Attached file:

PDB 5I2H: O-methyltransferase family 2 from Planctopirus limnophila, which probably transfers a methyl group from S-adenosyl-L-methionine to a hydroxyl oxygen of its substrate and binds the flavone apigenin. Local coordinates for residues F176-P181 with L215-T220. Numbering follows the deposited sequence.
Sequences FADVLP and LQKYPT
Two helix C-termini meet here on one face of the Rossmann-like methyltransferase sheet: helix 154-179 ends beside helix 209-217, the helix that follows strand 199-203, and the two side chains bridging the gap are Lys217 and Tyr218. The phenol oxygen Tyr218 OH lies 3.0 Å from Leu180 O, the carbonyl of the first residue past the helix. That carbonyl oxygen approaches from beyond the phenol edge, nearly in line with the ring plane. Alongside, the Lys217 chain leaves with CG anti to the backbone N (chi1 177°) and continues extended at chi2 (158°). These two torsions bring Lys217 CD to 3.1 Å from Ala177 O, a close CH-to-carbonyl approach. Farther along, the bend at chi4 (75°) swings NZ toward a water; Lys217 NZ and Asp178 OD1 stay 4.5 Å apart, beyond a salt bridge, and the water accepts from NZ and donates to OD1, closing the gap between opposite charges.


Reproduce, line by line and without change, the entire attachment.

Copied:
PDB 5I2H: O-methyltransferase family 2 from Planctopirus limnophila, which probably transfers a methyl group from S-adenosyl-L-methionine to a hydroxyl oxygen of its substrate and binds the flavone apigenin. Local coordinates for residues F176-P181 with L215-T220. Numbering follows the deposited sequence.
Sequences FADVLP and LQKYPT
Two helix C-termini meet here on one face of the Rossmann-like methyltransferase sheet: helix 154-179 ends beside helix 209-217, the helix that follows strand 199-203, and the two side chains bridging the gap are Lys217 and Tyr218. The phenol oxygen Tyr218 OH lies 3.0 Å from Leu180 O, the carbonyl of the first residue past the helix. That carbonyl oxygen approaches from beyond the phenol edge, nearly in line with the ring plane. Alongside, the Lys217 chain leaves with CG anti to the backbone N (chi1 177°) and continues extended at chi2 (158°). These two torsions bring Lys217 CD to 3.1 Å from Ala177 O, a close CH-to-carbonyl approach. Farther along, the bend at chi4 (75°) swings NZ toward a water; Lys217 NZ and Asp178 OD1 stay 4.5 Å apart, beyond a salt bridge, and the water accepts from NZ and donates to OD1, closing the gap between opposite charges.